- What if the audience doesn’t like my speech?
- What do I do if I get on stage and my mind completely blanks because I’m so nervous?
- What if I look super awkward on stage?
Nearly 30 percent of Americans report that they’re “afraid or very afraid” of public speaking. In fact, this fear is so widely accepted that many scientists researching stress actually will induce anxiety by asking study participants to give a speech.
Most fears about public speaking stem from our fear of being judged. We are so scared of being criticized that we forget we have the power to share a message. I want to teach you how to captivate an audience so you can conquer your public speaking fears and get your message across. Let’s dive into the research-backed public speaking tips, so you have the confidence to get on stage and master your stage presence.
More Public Speaking Resources
#1: Up Your Public Speaking Game
Harvard Business Professor John Antonakis looked at charismatic verbal tactics. In his research, he discovered that when executives used these verbal tactics, their leadership ratings rose a whopping 60 percent! When presenting, you should incorporate these three charismatic verbal tactics:
- Use Metaphors, Similes, and Analogies. Metaphors are like mini-stories. You tie something that someone understands to a new idea or concept. I LOVE metaphors—I think they are the most powerful way to get ideas across. For example, I teach people how to read micro-expressions and liken the ability to decode the face to watching life in High Definition TV. All of a sudden you see things that you didn’t notice before. In other words, I turn the skill of decoding facial expressions into a metaphor with the connection to HDTV. Let me tell you, whenever I use this metaphor with live audiences, people either audibly will say, “oh” or “ah” or nod their head yes, as if it clicked for them. That’s the power of a good metaphor.
- 3-Part Lists. Whenever you’re speaking in public, you have to keep in mind your audience’s capacity for remembering information. Breaking down your message and actionable takeaways into three parts makes it easy for people to understand, remember and act on your goals. If you can organize your speech into three main ideas, even if it is an impromptu message in front of the team, it will help people remember what you have to say.
- Rhetorical Questions. A rhetorical question is a question you ask of the audience for dramatic effect or to make a point instead of expecting a response. Something like, “Do you know how this tip can work for you?” or “How many of you have felt like the man in the story?” You don’t need people actually to raise their hands (although they might). The reason these are so powerful is because any kind of question engages people mentally; we are programmed to respond to questions, even if it is just internally.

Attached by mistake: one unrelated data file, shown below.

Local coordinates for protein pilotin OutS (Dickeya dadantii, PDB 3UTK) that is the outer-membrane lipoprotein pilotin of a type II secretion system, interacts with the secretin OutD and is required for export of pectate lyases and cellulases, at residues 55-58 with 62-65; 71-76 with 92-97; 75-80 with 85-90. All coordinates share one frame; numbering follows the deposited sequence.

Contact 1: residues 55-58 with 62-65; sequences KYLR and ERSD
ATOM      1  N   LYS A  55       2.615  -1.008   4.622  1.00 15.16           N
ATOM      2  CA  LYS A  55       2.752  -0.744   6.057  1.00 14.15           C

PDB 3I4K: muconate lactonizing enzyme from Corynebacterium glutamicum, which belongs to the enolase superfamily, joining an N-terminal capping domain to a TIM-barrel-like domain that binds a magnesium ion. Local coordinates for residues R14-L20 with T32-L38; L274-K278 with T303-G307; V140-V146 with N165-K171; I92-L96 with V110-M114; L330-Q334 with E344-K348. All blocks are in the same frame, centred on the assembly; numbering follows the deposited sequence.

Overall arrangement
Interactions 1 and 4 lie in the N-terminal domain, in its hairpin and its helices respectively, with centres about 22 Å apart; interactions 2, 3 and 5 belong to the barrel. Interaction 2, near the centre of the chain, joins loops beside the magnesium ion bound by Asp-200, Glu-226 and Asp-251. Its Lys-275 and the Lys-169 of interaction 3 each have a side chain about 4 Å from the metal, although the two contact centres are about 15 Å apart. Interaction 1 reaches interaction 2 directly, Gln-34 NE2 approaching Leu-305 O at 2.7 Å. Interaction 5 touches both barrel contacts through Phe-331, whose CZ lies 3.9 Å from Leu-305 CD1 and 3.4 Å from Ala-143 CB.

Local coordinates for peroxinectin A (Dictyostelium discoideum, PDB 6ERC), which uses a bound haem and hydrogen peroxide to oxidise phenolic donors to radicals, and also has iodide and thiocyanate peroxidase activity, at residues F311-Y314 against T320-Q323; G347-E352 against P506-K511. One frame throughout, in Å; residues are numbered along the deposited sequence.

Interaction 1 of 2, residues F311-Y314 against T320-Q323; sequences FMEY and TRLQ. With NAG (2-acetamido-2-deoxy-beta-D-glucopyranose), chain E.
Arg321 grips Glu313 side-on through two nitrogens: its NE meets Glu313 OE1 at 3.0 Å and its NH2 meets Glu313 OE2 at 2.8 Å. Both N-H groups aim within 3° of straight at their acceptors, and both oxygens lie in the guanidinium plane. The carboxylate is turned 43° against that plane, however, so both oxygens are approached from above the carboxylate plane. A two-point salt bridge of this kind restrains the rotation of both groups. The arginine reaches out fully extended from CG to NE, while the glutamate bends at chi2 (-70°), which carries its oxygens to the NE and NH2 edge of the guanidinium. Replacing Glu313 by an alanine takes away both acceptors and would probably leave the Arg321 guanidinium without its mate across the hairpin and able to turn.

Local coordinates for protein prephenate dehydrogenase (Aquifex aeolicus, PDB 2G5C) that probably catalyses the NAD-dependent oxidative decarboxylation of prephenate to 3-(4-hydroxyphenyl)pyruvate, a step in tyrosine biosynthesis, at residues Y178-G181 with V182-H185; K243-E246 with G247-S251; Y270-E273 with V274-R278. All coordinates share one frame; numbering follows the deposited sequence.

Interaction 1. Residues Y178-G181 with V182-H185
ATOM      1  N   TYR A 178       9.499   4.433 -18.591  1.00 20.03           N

- Speak Powerfully. It’s not just what you say, it’s how you say it. Be sure that whatever verbal tactics you are using, you are doing it with power. Here are my favorite vocal power tactics.
#2: Warm-Up Right
Even the most practiced public speakers face some performance anxiety. The best way to beat nerves is to have a great warm-up routine. Before taking the stage — or even front and center at a meeting, psych yourself up with a little pre-performance ritual. Here are some ideas:
#3: Use a Sparkline
How do you go from being a merely influential speaker to an inspirational one? The answer lies in one simple, but extremely universal, speech theory.
CEO and professional presentation designer Nancy Duarte spent years studying rhetorical strategies to uncover what makes some speeches powerful while other fail to captivate audiences. What she discovered is that all great speakers, from Martin Luther King Jr. to Steve Jobs, all follow the same structure. It looks like this:
Here’s what the diagram is showing:
- Start by explaining “what is.” This is the problem, the process, the level of achievement, etc. that you want to change.
- Then explain “what could be.” This is your goal for a better future. The best speakers paint the picture of the best possible future that their message can provide. In other words, if every audience member uses your tips and solutions, what will their life look like? What will their day look like? What will change for them?
Here are public speaking tips from a few master public speakers:
- President Franklin Roosevelt addressed Congress in 1941 with a powerful speech that promised: “Freedom from fear, which, translated into world terms, means a worldwide reduction of armaments to such a point and in such a thorough fashion that no nation will be in a position to commit an act of physical aggression against any neighbor–anywhere in the world. That is no vision of a distant millennium. It is a definite basis for a kind of world attainable in our own time and generation… To that new order we oppose the greater conception–the moral order. A good society is able to face schemes of world domination and foreign revolutions alike without fear.”
- Steve Jobs promised audience members, “So, today, we’ve added to the Mac and the iPod. We’ve added Apple TV and now iPhone. And you know, the Mac is really the only one that you think of as a computer. Right? And so we’ve thought about this and we thought, you know, maybe our name should reflect this a little bit more than it does. So we’re announcing today we’re dropping the computer from our name, and from this day forward, we’re going to be known as Apple Inc., to reflect the product mix that we have today… The Mac in 1984 is an experience that those of us that were there will never forget. And I don’t think the world will forget it either. The iPod in 2001 changed everything about music, and we’re going to do it again with the iPhone in 2007.”